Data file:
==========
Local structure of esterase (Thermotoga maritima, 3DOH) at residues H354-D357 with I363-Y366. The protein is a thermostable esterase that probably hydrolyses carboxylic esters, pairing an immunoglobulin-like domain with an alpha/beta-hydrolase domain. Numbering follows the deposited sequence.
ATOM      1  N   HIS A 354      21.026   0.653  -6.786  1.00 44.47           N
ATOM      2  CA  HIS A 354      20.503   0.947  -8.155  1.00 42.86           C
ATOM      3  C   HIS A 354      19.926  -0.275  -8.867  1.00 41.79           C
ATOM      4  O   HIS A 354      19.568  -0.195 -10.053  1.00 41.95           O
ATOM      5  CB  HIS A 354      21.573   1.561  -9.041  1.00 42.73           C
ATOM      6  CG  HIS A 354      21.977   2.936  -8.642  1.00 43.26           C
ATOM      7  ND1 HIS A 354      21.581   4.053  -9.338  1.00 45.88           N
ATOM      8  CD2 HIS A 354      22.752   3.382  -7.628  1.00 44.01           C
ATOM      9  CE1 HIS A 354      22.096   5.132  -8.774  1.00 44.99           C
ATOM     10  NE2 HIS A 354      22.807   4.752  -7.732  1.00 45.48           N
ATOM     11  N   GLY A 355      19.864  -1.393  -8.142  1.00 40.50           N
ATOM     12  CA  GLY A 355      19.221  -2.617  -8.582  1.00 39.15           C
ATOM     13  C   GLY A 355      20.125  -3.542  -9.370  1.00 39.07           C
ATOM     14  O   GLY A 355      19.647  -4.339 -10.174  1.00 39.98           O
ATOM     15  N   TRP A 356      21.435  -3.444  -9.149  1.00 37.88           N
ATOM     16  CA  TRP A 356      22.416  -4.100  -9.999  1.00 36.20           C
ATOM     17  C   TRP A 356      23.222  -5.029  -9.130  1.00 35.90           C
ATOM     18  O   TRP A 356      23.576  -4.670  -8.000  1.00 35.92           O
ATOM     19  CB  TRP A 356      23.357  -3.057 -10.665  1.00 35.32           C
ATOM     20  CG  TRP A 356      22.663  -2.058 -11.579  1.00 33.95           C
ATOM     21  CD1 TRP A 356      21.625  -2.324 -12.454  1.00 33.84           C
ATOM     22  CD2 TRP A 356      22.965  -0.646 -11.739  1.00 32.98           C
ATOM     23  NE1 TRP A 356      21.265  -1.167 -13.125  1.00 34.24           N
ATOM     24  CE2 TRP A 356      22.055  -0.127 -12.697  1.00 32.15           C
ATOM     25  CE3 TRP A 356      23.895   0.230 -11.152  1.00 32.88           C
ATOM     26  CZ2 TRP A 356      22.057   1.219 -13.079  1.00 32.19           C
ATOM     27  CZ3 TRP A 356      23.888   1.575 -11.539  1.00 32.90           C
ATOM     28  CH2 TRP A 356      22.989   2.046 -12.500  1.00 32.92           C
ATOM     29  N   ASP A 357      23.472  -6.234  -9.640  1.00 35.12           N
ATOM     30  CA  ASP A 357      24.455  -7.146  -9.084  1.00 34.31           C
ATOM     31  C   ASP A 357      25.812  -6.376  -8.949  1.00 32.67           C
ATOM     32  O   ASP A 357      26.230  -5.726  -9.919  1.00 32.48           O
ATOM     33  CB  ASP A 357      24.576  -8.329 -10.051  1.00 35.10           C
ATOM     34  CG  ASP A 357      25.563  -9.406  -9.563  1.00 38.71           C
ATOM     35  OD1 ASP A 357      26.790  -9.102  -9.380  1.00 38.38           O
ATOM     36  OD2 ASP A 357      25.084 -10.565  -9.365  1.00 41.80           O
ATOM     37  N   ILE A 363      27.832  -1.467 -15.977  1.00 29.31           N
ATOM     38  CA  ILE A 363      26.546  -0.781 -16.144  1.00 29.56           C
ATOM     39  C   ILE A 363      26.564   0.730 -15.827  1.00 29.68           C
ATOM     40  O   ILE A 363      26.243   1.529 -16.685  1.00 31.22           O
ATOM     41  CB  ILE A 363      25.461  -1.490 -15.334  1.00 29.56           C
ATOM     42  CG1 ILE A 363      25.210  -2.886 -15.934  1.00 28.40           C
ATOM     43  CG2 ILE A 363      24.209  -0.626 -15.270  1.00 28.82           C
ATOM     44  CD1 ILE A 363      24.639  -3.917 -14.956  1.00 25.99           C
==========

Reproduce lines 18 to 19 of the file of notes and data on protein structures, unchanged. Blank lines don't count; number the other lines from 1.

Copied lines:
ATOM     17  C   TRP A 356      23.222  -5.029  -9.130  1.00 35.90           C
ATOM     18  O   TRP A 356      23.576  -4.670  -8.000  1.00 35.92           O